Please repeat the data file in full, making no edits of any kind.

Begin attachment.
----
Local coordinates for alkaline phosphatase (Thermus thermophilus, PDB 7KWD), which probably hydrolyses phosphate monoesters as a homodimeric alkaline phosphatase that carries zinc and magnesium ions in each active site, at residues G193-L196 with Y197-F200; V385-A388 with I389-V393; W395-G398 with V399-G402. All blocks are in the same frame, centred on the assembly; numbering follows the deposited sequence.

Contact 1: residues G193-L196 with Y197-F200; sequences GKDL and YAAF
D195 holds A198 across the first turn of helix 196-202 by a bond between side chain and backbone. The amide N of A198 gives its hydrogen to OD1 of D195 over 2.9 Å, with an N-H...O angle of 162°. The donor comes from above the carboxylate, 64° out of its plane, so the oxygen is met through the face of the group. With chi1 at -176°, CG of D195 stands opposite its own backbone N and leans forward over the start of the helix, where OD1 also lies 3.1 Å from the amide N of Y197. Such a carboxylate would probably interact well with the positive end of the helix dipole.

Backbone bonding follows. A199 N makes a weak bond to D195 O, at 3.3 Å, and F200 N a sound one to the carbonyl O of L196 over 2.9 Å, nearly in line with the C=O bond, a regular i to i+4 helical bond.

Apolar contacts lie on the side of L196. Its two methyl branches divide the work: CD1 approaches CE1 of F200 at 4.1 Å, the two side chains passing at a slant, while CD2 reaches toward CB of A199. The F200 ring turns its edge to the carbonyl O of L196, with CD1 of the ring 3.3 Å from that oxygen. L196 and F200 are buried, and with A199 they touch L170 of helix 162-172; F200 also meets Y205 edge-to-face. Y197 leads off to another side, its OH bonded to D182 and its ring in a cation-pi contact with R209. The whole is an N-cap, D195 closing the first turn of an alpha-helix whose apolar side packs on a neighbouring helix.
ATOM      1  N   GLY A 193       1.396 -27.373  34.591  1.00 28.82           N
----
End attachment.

Local coordinates for alkaline phosphatase (Thermus thermophilus, PDB 7KWD), which probably hydrolyses phosphate monoesters as a homodimeric alkaline phosphatase that carries zinc and magnesium ions in each active site, at residues G193-L196 with Y197-F200; V385-A388 with I389-V393; W395-G398 with V399-G402. All blocks are in the same frame, centred on the assembly; numbering follows the deposited sequence.

Contact 1: residues G193-L196 with Y197-F200; sequences GKDL and YAAF
D195 holds A198 across the first turn of helix 196-202 by a bond between side chain and backbone. The amide N of A198 gives its hydrogen to OD1 of D195 over 2.9 Å, with an N-H...O angle of 162°. The donor comes from above the carboxylate, 64° out of its plane, so the oxygen is met through the face of the group. With chi1 at -176°, CG of D195 stands opposite its own backbone N and leans forward over the start of the helix, where OD1 also lies 3.1 Å from the amide N of Y197. Such a carboxylate would probably interact well with the positive end of the helix dipole.

Backbone bonding follows. A199 N makes a weak bond to D195 O, at 3.3 Å, and F200 N a sound one to the carbonyl O of L196 over 2.9 Å, nearly in line with the C=O bond, a regular i to i+4 helical bond.

Apolar contacts lie on the side of L196. Its two methyl branches divide the work: CD1 approaches CE1 of F200 at 4.1 Å, the two side chains passing at a slant, while CD2 reaches toward CB of A199. The F200 ring turns its edge to the carbonyl O of L196, with CD1 of the ring 3.3 Å from that oxygen. L196 and F200 are buried, and with A199 they touch L170 of helix 162-172; F200 also meets Y205 edge-to-face. Y197 leads off to another side, its OH bonded to D182 and its ring in a cation-pi contact with R209. The whole is an N-cap, D195 closing the first turn of an alpha-helix whose apolar side packs on a neighbouring helix.
ATOM      1  N   GLY A 193       1.396 -27.373  34.591  1.00 28.82           N